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Original article
Patterns of PD-L1 expression and CD8 T cell infiltration in gastric adenocarcinomas and associated immune stroma
  1. Elizabeth D Thompson1,
  2. Marianna Zahurak2,
  3. Adrian Murphy3,
  4. Toby Cornish1,
  5. Nathan Cuka1,
  6. Eihab Abdelfatah4,
  7. Stephen Yang4,
  8. Mark Duncan4,
  9. Nita Ahuja4,
  10. Janis M Taube1,5,
  11. Robert A Anders1,3,
  12. Ronan J Kelly3
  1. 1Department of Pathology, The Johns Hopkins Hospital, Baltimore, Maryland, USA
  2. 2Division of Biostatistics and Bioinformatics, The Johns Hopkins University School of Medicine, Baltimore, Maryland, USA
  3. 3Department of Oncology, The Sidney Kimmel Comprehensive Cancer Center, The Johns Hopkins Hospital, Baltimore, Maryland, USA
  4. 4Department of Surgery, The Johns Hopkins Hospital, Baltimore, Maryland, USA
  5. 5Department of Dermatology, The Johns Hopkins Hospital, Baltimore Maryland, USA
  1. Correspondence to Dr Ronan J Kelly, The Gastroesophageal Cancer Therapeutics Program, The Sidney Kimmel Comprehensive Cancer Center, The Johns Hopkins University School of Medicine, Bunting Blaustein Cancer Research Building I, 1650 Orleans Street, Room G93, Baltimore MD 21231, USA; rkelly25{at}jhmi.edu

Abstract

Objective Recent data supports a significant role for immune checkpoint inhibitors in the treatment of solid tumours. Here, we evaluate gastric and gastro-oesophageal junction (G/GEJ) adenocarcinomas for their expression of programmed death-ligand 1 (PD-L1), infiltration by CD8+ T cells and the relationship of both factors to patient survival.

Design Thirty-four resections of primary invasive G/GEJ were stained by immunohistochemistry for PD-L1 and CD8 and by DNA in situ hybridisation for Epstein–Barr virus (EBV). CD8+ T cell densities both within tumours and at the tumour–stromal interface were analysed using whole slide digital imaging. Patient survival was evaluated according to PD-L1 status and CD8 density.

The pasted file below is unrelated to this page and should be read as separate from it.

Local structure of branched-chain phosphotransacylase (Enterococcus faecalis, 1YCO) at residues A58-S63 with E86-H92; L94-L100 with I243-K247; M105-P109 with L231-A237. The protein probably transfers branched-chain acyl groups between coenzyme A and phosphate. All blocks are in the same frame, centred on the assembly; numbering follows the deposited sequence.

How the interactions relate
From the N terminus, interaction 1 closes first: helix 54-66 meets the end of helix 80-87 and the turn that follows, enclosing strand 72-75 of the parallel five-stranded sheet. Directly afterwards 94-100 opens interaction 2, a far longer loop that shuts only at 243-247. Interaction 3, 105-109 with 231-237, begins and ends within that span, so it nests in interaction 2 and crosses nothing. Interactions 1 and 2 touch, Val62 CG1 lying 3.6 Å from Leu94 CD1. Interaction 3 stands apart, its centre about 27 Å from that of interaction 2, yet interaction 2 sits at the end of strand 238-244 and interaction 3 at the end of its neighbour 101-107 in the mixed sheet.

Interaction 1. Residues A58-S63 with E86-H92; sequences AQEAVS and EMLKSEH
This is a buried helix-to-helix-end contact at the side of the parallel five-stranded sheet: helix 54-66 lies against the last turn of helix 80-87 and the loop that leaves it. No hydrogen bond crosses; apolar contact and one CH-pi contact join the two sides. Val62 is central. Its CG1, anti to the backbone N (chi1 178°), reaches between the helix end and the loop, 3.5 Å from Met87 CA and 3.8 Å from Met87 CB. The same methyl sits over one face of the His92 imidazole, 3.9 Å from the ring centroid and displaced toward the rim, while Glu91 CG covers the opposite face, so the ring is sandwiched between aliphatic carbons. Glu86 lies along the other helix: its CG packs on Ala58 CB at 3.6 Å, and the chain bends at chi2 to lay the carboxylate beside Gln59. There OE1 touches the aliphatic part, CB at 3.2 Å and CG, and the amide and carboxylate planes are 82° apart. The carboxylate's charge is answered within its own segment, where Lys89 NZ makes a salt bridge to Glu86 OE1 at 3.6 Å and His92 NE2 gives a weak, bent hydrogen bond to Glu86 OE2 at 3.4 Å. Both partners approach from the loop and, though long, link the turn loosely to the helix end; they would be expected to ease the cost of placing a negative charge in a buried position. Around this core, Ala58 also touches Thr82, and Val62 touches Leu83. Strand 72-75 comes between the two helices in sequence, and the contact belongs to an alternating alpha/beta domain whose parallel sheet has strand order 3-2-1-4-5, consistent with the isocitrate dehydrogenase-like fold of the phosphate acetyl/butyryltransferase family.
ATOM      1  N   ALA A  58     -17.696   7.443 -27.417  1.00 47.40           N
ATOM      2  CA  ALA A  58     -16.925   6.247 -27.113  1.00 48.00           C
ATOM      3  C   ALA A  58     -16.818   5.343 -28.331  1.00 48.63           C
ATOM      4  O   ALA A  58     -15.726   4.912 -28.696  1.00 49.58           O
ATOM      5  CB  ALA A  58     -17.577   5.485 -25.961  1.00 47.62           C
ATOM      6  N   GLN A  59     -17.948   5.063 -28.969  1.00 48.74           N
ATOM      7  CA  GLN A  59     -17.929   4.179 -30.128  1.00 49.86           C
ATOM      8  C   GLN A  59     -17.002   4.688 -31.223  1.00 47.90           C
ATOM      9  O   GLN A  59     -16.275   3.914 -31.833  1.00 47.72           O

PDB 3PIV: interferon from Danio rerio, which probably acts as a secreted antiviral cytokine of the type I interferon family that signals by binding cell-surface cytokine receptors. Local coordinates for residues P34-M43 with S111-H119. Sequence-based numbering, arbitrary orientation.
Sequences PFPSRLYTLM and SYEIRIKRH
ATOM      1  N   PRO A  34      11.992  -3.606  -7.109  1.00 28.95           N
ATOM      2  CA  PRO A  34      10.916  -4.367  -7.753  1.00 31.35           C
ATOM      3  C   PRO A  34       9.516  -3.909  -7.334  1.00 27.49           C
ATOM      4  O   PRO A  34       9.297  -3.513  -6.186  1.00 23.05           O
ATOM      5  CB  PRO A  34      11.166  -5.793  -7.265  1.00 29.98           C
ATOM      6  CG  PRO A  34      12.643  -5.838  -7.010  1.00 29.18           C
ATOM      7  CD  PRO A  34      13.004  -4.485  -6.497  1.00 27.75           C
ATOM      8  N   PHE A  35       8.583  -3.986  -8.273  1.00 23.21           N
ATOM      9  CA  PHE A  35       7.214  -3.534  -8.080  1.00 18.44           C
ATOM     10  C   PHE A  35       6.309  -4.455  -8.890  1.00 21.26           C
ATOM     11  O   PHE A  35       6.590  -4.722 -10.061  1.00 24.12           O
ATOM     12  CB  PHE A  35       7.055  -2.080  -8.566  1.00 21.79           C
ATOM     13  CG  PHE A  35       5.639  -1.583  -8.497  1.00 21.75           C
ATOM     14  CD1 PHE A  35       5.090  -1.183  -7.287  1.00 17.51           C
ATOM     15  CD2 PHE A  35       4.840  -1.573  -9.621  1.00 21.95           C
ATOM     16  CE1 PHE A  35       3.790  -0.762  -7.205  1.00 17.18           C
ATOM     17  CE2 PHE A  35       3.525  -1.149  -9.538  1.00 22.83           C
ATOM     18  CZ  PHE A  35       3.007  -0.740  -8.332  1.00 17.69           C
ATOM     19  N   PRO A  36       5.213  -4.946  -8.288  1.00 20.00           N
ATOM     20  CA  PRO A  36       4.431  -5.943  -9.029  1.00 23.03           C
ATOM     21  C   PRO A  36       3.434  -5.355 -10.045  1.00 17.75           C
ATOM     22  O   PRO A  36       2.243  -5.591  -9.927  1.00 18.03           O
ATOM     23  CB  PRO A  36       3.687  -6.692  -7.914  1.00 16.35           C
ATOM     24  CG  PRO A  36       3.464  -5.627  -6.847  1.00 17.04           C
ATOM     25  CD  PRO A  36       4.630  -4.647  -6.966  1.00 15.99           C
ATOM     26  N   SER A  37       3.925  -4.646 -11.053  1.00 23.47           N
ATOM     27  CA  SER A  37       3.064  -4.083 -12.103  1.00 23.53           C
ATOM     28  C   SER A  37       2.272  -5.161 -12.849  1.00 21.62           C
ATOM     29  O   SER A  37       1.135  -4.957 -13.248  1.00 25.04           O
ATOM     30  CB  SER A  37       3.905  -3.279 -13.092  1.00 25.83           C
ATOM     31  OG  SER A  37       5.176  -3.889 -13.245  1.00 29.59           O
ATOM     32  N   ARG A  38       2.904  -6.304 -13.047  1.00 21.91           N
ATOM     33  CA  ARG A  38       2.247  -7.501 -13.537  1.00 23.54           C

Results 12% of resections showed tumour cell membranous PD-L1 expression and 44% showed expression within the immune stroma. Two cases (6%) were EBV positive, with one showing membranous PD-L1 positivity. Increasing CD8+ densities both within tumours and immune stroma was associated with increasing percentage of tumour (p=0.027) and stromal (p=0.005) PD-L1 expression. Both tumour and immune stromal PD-L1 expression and high intratumoral or stromal CD8+ T cell density (>500/mm2) were associated with worse progression-free survival (PFS) and overall survival (OS).

Conclusions PD-L1 is expressed on both tumour cells and in the immune stroma across all stages and histologies of G/GEJ. Surprisingly, we demonstrate that increasing CD8 infiltration is correlated with impaired PFS and OS. Patients with higher CD8+ T cell densities also have higher PD-L1 expression, indicating an adaptive immune resistance mechanism may be occurring. Further characterisation of the G/GEJ immune microenvironment may highlight targets for immune-based therapy.

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